If you are 18 years of age or older and if you have the ability to make and communicate health care decisions, you have the right to make decisions about your medical and mental health treatment. It is important that you talk to your doctor or other healthcare provider about any treatment or procedure so that you understand what will be done and why. You have the right to say "yes" or "no" to treatments recommended to you by your doctor or mental health provider.
A time may come where family members are asked to make important health care decisions on your behalf. Advance directives allow you to make decisions ahead of time about life support, organ donation and other measures.
Common Advance Directives
If you have a question about signing an advance directive, talk with your doctor, chaplain, minister or attorney. The best time to have these discussions and to complete an advance directive is before being admitted to a hospital or nursing home. If your family physician is in the AnMed Health system, you may set up an appointment to meet with an Advance Care Plan facilitator at the practice to have the form completed.
The most common advance directive is a health care power of attorney. There are other legally valid advance directives that AnMed Health will honor and will be happy to incorporate into your treatment plan. You do not have to hire an attorney to complete an advance directive.
Frequently Asked Questions
A health care power of attorney gives one specific person, known as an agent, the authority to make all decisions regarding your health care should you become incapable of doing so. The health care power of attorney also allows you to give specific instructions about end of life decisions. You can state a desire to be allowed to die a natural death if your condition is terminal or if you are in a state of permanent unconsciousness.
The agent should be someone you trust and someone who knows your wishes about medical care. Alternate agents may be named in case your first choice is unable or unwilling to serve.
Without a health care power of attorney or another legally-valid advance directive, your loved ones and caregivers can be left without clear direction in an already stressful time. A health care power of attorney allows your loved ones to be confident that they are doing what you would want done.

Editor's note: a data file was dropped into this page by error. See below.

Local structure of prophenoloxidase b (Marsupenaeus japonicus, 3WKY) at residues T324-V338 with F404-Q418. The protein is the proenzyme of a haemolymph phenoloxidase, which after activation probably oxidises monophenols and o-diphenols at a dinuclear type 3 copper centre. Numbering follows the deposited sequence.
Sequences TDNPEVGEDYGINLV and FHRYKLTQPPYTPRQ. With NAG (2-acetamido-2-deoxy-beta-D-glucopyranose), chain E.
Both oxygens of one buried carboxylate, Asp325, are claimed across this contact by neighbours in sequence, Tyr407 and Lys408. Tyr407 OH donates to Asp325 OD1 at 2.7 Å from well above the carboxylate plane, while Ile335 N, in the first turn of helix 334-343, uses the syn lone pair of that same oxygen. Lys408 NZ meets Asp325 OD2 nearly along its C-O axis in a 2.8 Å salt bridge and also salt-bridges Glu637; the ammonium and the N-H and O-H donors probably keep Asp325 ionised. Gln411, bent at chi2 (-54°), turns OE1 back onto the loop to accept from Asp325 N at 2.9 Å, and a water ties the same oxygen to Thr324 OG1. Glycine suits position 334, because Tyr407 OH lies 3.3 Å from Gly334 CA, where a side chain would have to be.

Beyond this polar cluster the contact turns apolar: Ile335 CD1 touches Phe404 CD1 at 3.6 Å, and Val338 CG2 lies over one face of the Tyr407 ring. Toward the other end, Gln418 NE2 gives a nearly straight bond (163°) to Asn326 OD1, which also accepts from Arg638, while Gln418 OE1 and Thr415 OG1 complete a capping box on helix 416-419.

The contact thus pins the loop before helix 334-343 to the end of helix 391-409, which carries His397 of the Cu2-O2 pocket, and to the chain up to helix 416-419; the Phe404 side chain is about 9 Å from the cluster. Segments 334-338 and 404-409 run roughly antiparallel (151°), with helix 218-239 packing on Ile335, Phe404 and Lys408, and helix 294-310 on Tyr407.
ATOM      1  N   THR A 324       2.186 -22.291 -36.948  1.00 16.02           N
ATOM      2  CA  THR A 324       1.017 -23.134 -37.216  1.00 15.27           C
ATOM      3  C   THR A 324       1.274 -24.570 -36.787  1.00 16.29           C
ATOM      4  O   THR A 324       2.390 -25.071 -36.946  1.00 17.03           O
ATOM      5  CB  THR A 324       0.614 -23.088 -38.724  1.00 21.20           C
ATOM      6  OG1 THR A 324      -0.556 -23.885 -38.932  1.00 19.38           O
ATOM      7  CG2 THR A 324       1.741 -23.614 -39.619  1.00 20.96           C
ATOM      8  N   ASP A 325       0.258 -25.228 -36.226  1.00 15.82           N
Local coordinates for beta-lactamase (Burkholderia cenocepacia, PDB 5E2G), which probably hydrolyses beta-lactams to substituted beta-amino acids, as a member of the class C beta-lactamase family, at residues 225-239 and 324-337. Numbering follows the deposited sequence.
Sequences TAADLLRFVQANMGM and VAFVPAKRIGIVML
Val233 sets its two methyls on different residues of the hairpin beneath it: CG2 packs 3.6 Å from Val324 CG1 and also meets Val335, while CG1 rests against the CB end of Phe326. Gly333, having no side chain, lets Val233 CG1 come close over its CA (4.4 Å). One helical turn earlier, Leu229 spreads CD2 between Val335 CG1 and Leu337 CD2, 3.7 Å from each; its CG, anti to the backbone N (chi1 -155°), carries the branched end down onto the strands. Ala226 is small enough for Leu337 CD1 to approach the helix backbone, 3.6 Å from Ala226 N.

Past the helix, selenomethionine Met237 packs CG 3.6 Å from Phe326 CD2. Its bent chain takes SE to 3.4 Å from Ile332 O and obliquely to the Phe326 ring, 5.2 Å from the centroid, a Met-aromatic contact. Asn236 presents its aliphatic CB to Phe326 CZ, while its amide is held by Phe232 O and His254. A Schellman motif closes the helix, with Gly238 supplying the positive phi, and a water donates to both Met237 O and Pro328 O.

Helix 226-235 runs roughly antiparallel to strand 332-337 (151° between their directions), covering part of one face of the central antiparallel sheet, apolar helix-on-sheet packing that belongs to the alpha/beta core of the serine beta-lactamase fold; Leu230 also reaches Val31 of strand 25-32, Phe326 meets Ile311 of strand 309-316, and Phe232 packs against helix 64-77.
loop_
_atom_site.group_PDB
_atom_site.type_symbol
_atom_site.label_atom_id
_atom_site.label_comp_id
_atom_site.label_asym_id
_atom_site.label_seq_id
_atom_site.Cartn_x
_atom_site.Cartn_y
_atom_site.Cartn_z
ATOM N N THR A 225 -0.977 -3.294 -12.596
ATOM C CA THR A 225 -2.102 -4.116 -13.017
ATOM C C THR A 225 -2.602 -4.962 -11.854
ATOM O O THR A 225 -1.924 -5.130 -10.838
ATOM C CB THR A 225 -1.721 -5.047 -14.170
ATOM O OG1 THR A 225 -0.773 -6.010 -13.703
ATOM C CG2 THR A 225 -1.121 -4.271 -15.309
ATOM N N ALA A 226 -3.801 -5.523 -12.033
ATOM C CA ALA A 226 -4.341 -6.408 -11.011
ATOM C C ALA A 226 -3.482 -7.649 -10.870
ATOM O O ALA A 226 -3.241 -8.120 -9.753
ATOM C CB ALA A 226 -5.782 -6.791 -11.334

An advance directive will not be used unless you are unable to make your wishes known. Under South Carolina law, there are certain restrictions on the agent when the patient is pregnant.
After you sign the health care power of attorney, at least two people must sign the document as witnesses. A notary public seal and signature are optional but not required. The document does not have to be recorded.
The health care power of attorney or any other advance directive can be revoked or changed at any time. Simply inform your agent and your doctor that you have changed your mind. You are strongly advised to prepare a new one and destroy all copies of the old one.
There are other advance directives that are legally valid and fully honored by AnMed Health. The Declaration for a Desire for a Natural Death, commonly referred to as a living will, and Five Wishes are examples of other advance directives. If a patient has multiple advance directives, such as a living will and a health care power of attorney, AnMed Health will follow the law in applying these documents. If you are a resident of Georgia, you may complete a Georgia advance directive form.
To sign an advance directive you must be 18 years old and competent. This means you understand your illness and treatment plan, you are able to make rational decisions and you can communicate your wishes to your caregivers. At least two people must witness the signing of an advance directive. You are strongly encouraged to make an advance directive before you need hospital care.
You should indicate on your advance directive whether you want nutrition or hydration (liquids) to be provided if you are irreversibly ill or permanently unconscious.
Chaplains can educate patients about and facilitate all legally-valid advance directives. Forms and any assistance you may need to complete an advance directive are provided at no cost. For more information or to schedule an appointment, please call 864.512.3251.
An advance directive from another state is probably acceptable in South Carolina. However, it is recommended you sign a form approved by the South Carolina Legislature. To be safe, any advance directives signed in another state should be reviewed by your attorney. Appropriately executed advance directives presented at the time of admission will be honored by AnMed Health.